Just as the painful ordeal of childbirth finally ended and Nesam Velankanni waited for a nurse to lay her squalling newborn on her chest, the maternity hospital’s ritual of extortion began.
Before she even glimpsed her baby, she said, a nurse whisked the infant away and an attendant demanded a bribe. If you want to see your child, families are told, the price is $12 for a boy and $7 for a girl, a lot of money for slum dwellers scraping by on a dollar a day. The practice is common here in the city, surveys confirm.
Mrs. Velankanni was penniless, and her mother-in-law had to pawn gold earrings that had been a precious marriage gift so she could give the money to the attendant, or ayah. Mrs. Velankanni, a migrant to Bangalore who had been unprepared for the demand, wept in frustration.
“The ayah told my mother-in-law to pay up fast because the night duty doctor was leaving at 8 a.m. and wanted a share,” she recalled.
Cynic that I am, I could actually imagine a man whisking a kid away and demanding a bribe. When a woman (who may have children of her own) does it, all hope seems lost. The article goes on to describe the fact that this sort of corruption has infected basic services that stretch from the cradle to the grave. The following quote also caught my eye because it sounds like a thing you sometimes hear about the U.S. healthcare system:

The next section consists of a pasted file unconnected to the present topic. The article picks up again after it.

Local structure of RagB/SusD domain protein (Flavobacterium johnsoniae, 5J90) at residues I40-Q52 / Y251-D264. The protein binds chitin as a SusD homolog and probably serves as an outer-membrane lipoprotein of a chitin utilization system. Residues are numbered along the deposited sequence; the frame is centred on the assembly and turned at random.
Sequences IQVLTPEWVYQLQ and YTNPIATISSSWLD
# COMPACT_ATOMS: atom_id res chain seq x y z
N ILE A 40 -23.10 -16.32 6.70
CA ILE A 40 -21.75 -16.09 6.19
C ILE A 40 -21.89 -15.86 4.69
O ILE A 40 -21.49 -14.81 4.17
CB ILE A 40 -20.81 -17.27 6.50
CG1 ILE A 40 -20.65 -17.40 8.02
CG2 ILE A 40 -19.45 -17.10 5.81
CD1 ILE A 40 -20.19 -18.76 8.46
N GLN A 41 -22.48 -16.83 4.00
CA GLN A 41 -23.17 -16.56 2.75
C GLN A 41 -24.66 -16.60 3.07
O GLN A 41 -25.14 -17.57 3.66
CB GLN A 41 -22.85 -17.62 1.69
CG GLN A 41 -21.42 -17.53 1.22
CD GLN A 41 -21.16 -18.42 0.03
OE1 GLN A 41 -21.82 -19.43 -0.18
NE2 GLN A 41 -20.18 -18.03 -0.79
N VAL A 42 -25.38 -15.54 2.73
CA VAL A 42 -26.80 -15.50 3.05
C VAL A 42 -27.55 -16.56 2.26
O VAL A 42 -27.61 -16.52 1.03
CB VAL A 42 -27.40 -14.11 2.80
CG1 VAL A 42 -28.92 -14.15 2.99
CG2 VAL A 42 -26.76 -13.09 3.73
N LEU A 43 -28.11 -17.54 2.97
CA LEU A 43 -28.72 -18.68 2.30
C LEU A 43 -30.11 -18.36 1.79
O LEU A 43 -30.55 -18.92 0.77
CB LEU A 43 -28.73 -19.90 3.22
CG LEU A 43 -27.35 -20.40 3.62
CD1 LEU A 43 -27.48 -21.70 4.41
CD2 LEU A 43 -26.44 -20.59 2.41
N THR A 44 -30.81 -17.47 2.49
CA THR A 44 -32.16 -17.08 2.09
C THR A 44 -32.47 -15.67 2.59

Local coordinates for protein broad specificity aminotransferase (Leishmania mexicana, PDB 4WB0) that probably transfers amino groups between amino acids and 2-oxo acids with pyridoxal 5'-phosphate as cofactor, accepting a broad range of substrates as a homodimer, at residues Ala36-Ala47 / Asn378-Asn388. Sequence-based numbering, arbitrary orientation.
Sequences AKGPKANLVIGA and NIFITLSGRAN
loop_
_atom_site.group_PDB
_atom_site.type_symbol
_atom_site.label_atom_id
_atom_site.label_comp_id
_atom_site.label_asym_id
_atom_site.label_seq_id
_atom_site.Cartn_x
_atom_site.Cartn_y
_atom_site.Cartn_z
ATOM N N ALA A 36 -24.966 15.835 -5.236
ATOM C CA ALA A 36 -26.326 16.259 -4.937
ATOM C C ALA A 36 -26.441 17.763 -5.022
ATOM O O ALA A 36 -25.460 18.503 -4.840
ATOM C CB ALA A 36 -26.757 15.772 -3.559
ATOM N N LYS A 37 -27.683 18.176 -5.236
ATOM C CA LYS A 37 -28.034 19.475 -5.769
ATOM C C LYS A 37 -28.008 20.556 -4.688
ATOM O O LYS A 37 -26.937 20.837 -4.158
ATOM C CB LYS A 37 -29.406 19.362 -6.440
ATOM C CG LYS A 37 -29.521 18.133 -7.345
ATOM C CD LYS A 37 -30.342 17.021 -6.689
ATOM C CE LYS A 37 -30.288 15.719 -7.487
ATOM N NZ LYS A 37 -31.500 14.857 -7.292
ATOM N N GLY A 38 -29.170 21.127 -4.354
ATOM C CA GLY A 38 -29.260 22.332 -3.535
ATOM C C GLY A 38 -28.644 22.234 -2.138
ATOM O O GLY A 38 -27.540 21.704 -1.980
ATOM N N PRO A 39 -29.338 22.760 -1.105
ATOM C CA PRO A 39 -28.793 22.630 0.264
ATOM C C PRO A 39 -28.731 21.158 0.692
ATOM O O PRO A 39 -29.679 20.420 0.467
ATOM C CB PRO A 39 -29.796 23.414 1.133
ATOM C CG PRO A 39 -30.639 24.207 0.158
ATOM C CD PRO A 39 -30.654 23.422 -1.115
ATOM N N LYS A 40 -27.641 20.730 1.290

“The poor not only are paying much more of their incomes to get the same medical services as the middle and richer classes, but they are also discouraged from seeking basic medical care because they can’t afford it,” said Daniel Kaufmann, director of global programs at the institute.